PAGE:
Category Archives: Blogs and websites to watch

Tidbits from the Internet

Here are a couple of new discoveries from this month:

B.R.A.G. Medallion Honoree

  1.   B.R.A.G., which stands for Book Readers Appreciation Group, is an organization that tries to give Indie authors the recognition they deserve by bringing together readers and authors and promoting self-published books. They also have an interesting blog, which you can find here.
  2. Here is a search result from Google that I thought I’d share. I typed in “schedule of trade shows for books 2013” and this is the page I got. If you have a novel to promote, or you need to network with publishers, this info needs to go into your calendar!

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Monday Tips: Organize your files with Evernote

Have you ever found yourself in the situation where you look at the screen of your computer and it’s just covered in files of stuff that you copied from the internet?

I found myself in that situation recently and that’s how I discovered Evernote.

It is a  clipping service, a convenient way of storing all those things-you-mean-to-read-but-don’t-have-time-right-now. Just clip what you want, and store in a folder.

It’s FREE, and you can download your copy here

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Monday Tips: Find websites that help you market your book

It is so easy to get burned out with information overload. As an author these days, you are expected not only to have a blog but to keep up with Twitter feeds and Facebook postings.

I was recently introduced to yet another website specifically targeted towards authors. This one is called Author’s Den. Here is the link: I’ve signed up for free (there are paid options). It will be interesting to see what happens. Stay tuned and have a wonderful week!

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Monday Tips: Tidbits from the Internet

Here are a couple of sites that I’ve found useful recently:

  1. K. M. Wieland is an historical novelist who lives in Wyoming and mentors other writers via workshops and her blog Wordplay, which won the 2011-2012 Top Ten Blogs for Writers. Her Most Common Mistake series is funny and informative.
  2. A. J. Humpage has been writing fiction for 22 years. Her blog All Write – Fiction Advice won the Stylish Blogger Award and is full of tips on how to polish your prose, how to do flashbacks properly and the art of foreshadowing.

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Tidbits from the Internet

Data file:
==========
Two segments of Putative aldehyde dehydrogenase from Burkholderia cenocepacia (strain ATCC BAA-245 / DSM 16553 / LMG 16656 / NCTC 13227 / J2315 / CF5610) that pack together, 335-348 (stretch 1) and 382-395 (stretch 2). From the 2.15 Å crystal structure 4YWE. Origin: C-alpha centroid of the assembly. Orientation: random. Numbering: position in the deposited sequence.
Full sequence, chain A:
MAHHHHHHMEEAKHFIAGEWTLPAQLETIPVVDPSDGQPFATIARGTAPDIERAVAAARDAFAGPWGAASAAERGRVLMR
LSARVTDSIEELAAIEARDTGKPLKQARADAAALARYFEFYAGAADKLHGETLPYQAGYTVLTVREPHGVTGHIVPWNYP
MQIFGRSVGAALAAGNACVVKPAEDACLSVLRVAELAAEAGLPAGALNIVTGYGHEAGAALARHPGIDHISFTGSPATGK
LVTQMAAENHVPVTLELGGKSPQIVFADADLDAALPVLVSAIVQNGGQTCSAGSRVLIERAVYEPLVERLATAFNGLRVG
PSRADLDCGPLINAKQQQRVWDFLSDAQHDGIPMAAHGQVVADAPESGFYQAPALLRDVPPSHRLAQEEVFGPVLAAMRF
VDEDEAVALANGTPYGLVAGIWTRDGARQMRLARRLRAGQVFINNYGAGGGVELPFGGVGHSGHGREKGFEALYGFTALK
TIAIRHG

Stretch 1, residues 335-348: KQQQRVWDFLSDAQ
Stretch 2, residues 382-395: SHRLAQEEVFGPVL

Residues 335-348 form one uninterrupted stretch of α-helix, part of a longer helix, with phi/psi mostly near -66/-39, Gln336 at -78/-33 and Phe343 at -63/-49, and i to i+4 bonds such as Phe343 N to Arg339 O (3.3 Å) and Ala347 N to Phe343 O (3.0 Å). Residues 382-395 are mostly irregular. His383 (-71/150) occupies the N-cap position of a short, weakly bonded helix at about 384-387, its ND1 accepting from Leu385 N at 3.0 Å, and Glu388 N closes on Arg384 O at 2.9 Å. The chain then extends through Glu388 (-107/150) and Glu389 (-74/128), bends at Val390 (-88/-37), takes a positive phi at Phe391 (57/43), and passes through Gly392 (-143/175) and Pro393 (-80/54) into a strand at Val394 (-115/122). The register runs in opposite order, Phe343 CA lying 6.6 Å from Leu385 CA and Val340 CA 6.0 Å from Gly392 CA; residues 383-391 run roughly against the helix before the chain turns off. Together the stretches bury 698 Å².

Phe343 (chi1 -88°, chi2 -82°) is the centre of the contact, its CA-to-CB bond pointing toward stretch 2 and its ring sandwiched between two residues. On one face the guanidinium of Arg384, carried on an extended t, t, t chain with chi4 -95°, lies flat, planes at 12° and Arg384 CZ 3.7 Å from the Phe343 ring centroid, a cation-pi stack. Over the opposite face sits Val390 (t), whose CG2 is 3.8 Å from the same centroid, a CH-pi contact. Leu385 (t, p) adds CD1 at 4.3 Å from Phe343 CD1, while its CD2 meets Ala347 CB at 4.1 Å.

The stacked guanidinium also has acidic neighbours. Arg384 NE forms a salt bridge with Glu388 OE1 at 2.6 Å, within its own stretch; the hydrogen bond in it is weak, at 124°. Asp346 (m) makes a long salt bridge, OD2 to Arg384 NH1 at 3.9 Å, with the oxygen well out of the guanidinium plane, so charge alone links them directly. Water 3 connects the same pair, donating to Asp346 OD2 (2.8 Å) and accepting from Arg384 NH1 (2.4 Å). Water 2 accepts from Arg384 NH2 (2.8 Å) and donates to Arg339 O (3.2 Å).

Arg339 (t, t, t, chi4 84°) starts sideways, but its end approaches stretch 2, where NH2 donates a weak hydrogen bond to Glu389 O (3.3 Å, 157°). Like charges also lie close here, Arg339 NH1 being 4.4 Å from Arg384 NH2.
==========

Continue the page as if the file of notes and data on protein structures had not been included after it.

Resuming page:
Here are a couple of sites that I’ve found useful recently:

Red Room. Like Goodreads this site acts as a place where authors and readers can interact and chat about books. Unlike Goodreads, this site has a more self-conscious literary feel to it, with plenty of black-and-white photos of famous authors. I’ve put my novels up on it, and am currently trying it on for size. To take a peek, go to

Critique Circle. As someone who has never taken an MFA course (but might do so in the future), it is currently hard work getting anyone to read my MSS. Enter Critique Circle. You can sign up for free, and I believe they give you 2 points to get started. To get your MSS critiqued, you need 3 points, and you earn points by critiquing others’ work. I have now had 3 MSS critiqued, and I must say I am pleasantly surprised by the quality of the critiques. To join, just go to:

Have a great week!

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Tidbits from the Internet: Two websites to watch

Here are a couple of things that might interest you:

I just came upon this recently. Nic Oliver is a writing coach who originally helped non-native speakers of english write better. But his site is attracting anyone who needs help. As writers and publishers we often come across people whose writing needs a great deal of TLC. Nic will perform a writing analysis of a 5,000-word sample for an undisclosed amount of money! I don’t know him personally, and I haven’t tried his services. But the writing advice he gives on his website sounds sensible. So it might be worth giving him a try. Provided of course that his services don’t break the bank! (On that note, it’s worth mentioning that many people are open to payment plans if you can’t afford to pay the whole amount up front. It’s always worth asking if they’ll do that).

While I can only give a guarded recommendation for Nic Oliver’s site, I can give a wholehearted endorsement of Jane Friedman’s site. I got to know Jane last year when she was giving webinars for Writer’s Digest on the subject of building a platform to market self-published books. Jane’s advice is sensible, and she is a friendly and engaging person who enjoys interacting with her readers. If you want to know what is currently going on in the publishing world, and pick up some tips for marketing your novel, head over to Jane’s site Enjoy! And have a great week.

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Life in the Past Lane wins the Best History Historical Fiction Blog for 2011

Please join me in congratulating Jessica James for winning the Historical Novel Blog’s People’s Choice contest for the Best Blog of 2011. Many members voted and the winner was…LIFE IN THE PAST LANE!


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THE LADY OF THE RIVERS and THWARTED QUEEN are released on the same day

On October 18, 2011, Philippa Gregory published the latest in her cousin’s war series. THE LADY OF THE RIVERS is a portrait of Jacquetta Woodville, mother of Queen Elisabeth Woodville, and mother-in-law to King Edward IV of England. A tale about a remarkable woman who has been long neglected, the novel promises to be an interesting look at the role that sorcery played in the lives of the people of the fifteenth century, just before the witch hunts of the sixteenth and seventeenth centuries. To read more about Jacquetta, click here. To view the novel on Amazon, click here.